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Parade organizer and WRAL’s lawyer trade letters as broadcast dispute continues

The bad blood between the organizer of the Raleigh Christmas Parade and its former longtime sponsor is continuing as Saturday’s event nears, with accusations of unethical motives and a threat of potential “legal matters.”

A lengthy letter sent by the board of the Greater Raleigh Merchants Association to its members questions the ethics of WRAL – which sponsored and broadcast the parade for 43 years – and called on the TV station to “do the right thing, do the ethical thing, do the responsible thing” and not broadcast this year’s parade.

Late Monday afternoon, WRAL’s lawyer sent its own letter to the merchants association accusing it of “defamatory statements.”

Last month, WRAL lost its parade contract to rival WTVD. Still, WRAL announced that it plans to broadcast Saturday’s parade anyway.

GRMA is not allowing WRAL-TV or WRAL-FM to have floats in the parade because they applied after the Sept. 11 deadline. GRMA also sent letters to parade participants last week banning WRAL cameras from any entries, under threat of removing those entries from the parade and banning them from future parades.

The GRMA letter laid out a number of grievances the association has with WRAL. It states that WRAL failed to live up to “certain contractual obligations” in the past. Jennifer Martin, director of the merchants association, declined to elaborate on specifics Monday, saying that the issues had been raised directly with the station.

The letter quotes from the mission statement and ethics policy of Capitol Broadcasting Company, the parent company of WRAL, and says merchants should “ask yourselves whether WRAL’s actions meet those standards.”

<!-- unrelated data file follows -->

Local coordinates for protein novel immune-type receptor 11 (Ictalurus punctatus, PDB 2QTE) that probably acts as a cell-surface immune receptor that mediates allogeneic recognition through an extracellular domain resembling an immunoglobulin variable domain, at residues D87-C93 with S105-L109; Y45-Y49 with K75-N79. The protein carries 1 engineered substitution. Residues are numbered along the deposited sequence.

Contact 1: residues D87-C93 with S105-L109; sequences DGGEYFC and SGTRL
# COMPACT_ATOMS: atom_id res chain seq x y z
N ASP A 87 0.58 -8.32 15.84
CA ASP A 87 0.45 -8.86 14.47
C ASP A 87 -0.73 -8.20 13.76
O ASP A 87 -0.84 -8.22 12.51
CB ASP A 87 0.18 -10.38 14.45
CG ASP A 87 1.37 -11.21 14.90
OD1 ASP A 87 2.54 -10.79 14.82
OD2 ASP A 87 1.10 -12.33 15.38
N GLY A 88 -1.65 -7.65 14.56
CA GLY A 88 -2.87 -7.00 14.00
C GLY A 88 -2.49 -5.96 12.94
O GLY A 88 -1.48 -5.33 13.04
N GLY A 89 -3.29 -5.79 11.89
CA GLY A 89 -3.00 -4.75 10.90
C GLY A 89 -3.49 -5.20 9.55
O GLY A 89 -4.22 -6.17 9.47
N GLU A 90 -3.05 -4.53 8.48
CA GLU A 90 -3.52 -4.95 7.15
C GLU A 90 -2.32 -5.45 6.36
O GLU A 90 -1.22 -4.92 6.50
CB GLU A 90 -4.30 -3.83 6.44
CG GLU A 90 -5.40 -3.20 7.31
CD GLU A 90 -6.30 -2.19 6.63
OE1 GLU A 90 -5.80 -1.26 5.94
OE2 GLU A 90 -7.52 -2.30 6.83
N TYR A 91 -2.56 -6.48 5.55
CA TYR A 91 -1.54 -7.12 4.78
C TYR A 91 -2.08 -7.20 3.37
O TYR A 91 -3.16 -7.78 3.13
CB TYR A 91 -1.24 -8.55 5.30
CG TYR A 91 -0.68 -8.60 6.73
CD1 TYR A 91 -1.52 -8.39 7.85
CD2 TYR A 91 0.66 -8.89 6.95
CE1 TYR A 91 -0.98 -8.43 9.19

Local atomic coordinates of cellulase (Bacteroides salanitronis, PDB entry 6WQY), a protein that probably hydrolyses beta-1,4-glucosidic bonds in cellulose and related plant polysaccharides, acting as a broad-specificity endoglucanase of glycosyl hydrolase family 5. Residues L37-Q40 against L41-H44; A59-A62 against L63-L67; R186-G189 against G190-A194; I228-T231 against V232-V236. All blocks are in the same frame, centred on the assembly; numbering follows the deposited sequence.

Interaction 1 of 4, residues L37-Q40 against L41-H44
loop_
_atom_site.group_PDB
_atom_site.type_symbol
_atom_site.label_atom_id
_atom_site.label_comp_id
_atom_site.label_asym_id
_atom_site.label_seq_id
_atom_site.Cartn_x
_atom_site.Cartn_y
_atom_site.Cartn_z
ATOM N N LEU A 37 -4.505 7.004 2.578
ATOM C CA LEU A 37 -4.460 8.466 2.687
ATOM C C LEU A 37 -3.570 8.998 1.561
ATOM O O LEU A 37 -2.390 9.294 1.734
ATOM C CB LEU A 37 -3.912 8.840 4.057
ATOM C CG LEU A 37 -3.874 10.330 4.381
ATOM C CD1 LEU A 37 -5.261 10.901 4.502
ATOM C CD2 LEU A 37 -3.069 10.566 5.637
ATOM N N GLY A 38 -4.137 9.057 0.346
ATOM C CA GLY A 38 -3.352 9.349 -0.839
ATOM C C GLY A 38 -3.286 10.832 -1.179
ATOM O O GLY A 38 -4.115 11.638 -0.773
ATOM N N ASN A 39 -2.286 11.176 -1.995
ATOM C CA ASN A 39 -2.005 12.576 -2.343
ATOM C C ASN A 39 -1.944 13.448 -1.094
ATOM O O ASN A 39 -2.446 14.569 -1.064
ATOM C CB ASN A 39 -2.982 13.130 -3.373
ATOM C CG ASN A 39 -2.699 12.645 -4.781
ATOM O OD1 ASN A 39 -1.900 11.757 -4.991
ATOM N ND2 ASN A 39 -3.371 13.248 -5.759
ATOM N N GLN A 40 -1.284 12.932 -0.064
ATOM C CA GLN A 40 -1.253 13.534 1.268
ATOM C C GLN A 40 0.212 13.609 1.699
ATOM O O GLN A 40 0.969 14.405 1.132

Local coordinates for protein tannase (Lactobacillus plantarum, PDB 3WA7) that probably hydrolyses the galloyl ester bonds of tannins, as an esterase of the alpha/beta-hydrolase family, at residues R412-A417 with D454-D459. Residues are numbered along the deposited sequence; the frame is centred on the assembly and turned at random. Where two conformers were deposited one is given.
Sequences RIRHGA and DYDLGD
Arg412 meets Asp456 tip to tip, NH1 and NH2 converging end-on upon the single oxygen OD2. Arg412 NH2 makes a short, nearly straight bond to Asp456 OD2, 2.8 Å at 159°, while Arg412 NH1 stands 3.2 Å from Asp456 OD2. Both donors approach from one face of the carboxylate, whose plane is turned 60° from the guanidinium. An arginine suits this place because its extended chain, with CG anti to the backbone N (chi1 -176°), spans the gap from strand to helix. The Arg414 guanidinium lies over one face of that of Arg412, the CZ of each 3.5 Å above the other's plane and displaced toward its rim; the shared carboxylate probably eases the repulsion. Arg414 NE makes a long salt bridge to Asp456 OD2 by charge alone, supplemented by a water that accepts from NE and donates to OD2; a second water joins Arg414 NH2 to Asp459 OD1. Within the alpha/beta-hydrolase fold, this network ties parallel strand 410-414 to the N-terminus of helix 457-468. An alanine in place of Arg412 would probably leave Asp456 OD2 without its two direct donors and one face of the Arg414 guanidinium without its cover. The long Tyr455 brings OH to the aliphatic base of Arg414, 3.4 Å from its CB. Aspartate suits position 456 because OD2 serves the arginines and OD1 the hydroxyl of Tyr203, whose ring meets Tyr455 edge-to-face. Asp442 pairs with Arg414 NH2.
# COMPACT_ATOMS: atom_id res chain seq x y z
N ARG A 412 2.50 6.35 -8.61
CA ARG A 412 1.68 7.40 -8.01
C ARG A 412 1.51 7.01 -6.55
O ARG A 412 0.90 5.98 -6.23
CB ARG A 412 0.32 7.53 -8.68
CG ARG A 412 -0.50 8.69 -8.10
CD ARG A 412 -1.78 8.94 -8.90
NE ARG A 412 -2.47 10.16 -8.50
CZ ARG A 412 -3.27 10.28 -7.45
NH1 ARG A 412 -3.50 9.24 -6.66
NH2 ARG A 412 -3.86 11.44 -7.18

It says that since learning on Oct. 3 that WRAL did not receive the contract, the station had “retaliated against GRMA in many ways.” It goes on to say that WRAL’s airing of the parade is “taking away viewership from the official broadcast for its own financial gain and in an effort, we believe, calculated to harm GRMA and retaliate for its loss of the parade contract.”

WRAL vice president and general manager Steve Hammel responded to the letter on Monday: “There are numerous inaccuracies in the letter sent to GRMA members and parade participants. Instead, I want to focus on what GRMA and WRAL have in common.

“We both want a tremendous parade for our community,” Hammel continued. “As the hometown station, we have broadcast the Raleigh Christmas Parade for the past 43 years. For generations, WRAL has played a big part in our community’s celebration of the holiday season. I’m proud to say that the efforts of the WRAL team will ensure that the tradition continues again this year despite having not been chosen as the title sponsor.”